Most people can remember significant moments that later they realize will define them or influence them for the rest of their lives. One of those instances for me is the first (and last) time I went to a landfill.
Growing up (and as an adult), I jumped at any opportunity to hang out with my dad who did and does work very hard almost every day of the week. One Saturday, he asked me if I wanted to go to the landfill with him. Of course, I did. Surprisingly, as a teenager, I had no idea, not a single idea, what I was about to see.
As I mentioned in my composting post, my knowledge of waste and my impact on the environment circled around recycling. This was my first bout with understanding that there are things that can’t be recycled that myself, my dad and a lot of other people use and need to use to do their jobs and live their lives.
Not knowing what I was going to see, driving up to a hole in the ground full of trash and swarming with seagulls, I was speechless. I walked around while my dad unloaded his dump trailer and didn’t know what to say or do. I remember my dad acknowledging my silence and making a comment about the sadness of the situation we found ourselves in. He was right. It was and is sad because humans created what I was looking at and the situation that we find our planet in.
I think about that day and the less than 15 minutes I spent at the landfill pretty often, especially when I realized how much of an impact my own wardrobe was making on the environment. I stumbled across fast fashion when I was doing my personal development project for work that I mentioned in my composting post. Here’s what I learned and why I’m vowing to no longer shop fast fashion:
1. Fast fashion is defined as clothing that is produced cheaply, at lightening fast speed and is inspired by runway and celebrity fashion. The demand for fast fashion is tremendous because consumers want more trendy pieces at a low price as quickly as possible every waking moment.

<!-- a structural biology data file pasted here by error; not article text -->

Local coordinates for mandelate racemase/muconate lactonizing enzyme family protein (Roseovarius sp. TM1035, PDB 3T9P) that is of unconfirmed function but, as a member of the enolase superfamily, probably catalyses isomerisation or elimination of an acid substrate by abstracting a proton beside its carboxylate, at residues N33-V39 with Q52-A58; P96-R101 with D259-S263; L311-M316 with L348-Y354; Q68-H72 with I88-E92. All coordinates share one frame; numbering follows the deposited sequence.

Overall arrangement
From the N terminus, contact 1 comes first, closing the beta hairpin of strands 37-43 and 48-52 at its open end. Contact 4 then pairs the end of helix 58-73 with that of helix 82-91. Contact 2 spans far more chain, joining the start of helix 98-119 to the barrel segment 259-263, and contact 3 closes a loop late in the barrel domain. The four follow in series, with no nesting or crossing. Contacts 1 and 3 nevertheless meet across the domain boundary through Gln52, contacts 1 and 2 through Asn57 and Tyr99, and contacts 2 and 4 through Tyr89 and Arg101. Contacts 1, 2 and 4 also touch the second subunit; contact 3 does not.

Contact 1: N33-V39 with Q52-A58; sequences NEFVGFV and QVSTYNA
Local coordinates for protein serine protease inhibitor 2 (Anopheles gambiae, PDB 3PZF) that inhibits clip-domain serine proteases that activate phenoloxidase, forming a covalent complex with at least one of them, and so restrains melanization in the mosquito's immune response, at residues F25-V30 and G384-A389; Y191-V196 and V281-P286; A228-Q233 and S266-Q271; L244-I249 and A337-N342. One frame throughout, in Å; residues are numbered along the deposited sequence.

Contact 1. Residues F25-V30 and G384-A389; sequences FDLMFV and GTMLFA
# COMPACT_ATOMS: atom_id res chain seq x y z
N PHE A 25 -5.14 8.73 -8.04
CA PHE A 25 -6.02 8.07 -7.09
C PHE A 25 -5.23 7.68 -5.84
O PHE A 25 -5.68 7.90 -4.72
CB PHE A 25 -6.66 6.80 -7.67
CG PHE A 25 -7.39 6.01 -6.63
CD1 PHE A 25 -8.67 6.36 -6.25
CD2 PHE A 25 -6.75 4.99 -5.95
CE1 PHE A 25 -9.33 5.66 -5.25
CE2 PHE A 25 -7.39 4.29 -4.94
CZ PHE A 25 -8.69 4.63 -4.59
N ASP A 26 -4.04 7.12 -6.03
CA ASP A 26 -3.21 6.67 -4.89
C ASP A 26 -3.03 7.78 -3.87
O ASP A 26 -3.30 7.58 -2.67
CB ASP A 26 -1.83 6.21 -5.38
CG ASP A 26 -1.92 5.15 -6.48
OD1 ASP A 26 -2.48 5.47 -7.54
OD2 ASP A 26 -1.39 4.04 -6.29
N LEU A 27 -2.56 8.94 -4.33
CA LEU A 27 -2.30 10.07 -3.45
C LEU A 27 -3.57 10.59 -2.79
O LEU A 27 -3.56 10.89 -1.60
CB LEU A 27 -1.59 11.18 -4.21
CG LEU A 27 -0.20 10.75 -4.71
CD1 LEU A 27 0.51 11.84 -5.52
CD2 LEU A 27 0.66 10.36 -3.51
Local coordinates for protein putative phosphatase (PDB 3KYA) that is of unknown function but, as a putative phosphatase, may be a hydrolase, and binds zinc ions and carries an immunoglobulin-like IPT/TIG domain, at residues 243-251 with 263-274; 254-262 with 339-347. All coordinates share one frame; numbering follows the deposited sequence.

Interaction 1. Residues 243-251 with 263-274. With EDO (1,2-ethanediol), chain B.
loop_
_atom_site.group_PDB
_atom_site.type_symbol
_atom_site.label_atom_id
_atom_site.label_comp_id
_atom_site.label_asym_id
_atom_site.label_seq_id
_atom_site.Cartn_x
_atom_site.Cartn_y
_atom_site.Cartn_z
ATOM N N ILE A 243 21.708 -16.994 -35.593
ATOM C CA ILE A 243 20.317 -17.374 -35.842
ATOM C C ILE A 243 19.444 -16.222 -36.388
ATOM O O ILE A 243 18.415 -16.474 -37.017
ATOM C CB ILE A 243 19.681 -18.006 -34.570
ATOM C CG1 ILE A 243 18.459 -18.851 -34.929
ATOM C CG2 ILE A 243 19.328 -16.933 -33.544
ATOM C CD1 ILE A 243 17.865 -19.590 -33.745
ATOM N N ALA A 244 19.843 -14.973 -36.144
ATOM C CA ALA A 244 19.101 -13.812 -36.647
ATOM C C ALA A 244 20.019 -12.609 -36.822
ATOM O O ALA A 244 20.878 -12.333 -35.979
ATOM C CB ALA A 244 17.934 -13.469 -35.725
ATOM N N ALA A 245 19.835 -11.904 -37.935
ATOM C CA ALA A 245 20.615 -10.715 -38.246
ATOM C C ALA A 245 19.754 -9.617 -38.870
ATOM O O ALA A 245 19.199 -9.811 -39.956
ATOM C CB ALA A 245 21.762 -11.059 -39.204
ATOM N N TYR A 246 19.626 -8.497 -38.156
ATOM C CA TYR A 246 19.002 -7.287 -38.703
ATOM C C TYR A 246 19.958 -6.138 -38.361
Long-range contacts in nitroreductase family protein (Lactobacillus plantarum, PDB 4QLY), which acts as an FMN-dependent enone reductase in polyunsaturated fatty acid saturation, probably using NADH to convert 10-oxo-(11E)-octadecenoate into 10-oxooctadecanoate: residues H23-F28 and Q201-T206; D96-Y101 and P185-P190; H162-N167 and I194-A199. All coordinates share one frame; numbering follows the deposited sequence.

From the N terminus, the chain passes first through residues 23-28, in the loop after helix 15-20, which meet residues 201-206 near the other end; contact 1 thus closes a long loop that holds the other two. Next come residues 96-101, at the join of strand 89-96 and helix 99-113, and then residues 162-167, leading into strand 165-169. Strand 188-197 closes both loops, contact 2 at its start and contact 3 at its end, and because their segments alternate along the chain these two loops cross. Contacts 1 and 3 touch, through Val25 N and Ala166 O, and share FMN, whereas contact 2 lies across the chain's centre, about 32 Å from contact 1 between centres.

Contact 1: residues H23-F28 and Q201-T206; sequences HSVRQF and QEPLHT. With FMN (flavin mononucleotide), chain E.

2. The fast fashion industry has made clothing “disposable.” 80% of textile waste ends up in the landfill. Over 15 million tons of textile waste is created per year in the United States alone.
3. Not only does the production of these items waste water and nonrenewable energy sources, it involves the use of dangerous chemicals that are toxic to the Earth and more specifically to the people producing them. These items are also not made to last and are only made to be interesting for the time being, so they quickly end up being donated to thrift stores or go directly to the landfill. Only 15% of textiles get recycled per year, which amounts to about 3.8 billion pounds.
4. The fast fashion industry is booming! So, it’s on us, the consumer, to demand something better for ourselves and our planet.
5. As if you needed more reasons to boycott the fast fashion industry, these companies are known for the unethical treatment of their workers. Women and children are paid below a living wage, working in harsh conditions and surviving under strict abusive management.
Have you had enough? I hope so.
If you want more information, see the sources below. And be on the look out for a future post where I discuss how we can shop ethically on a budget and make a difference.
“Textile waste by the numbers” – Vox Magazine, by Lydia McAllister
“which fabric is the WORST for our planet?” – YouTube, Shelbizleee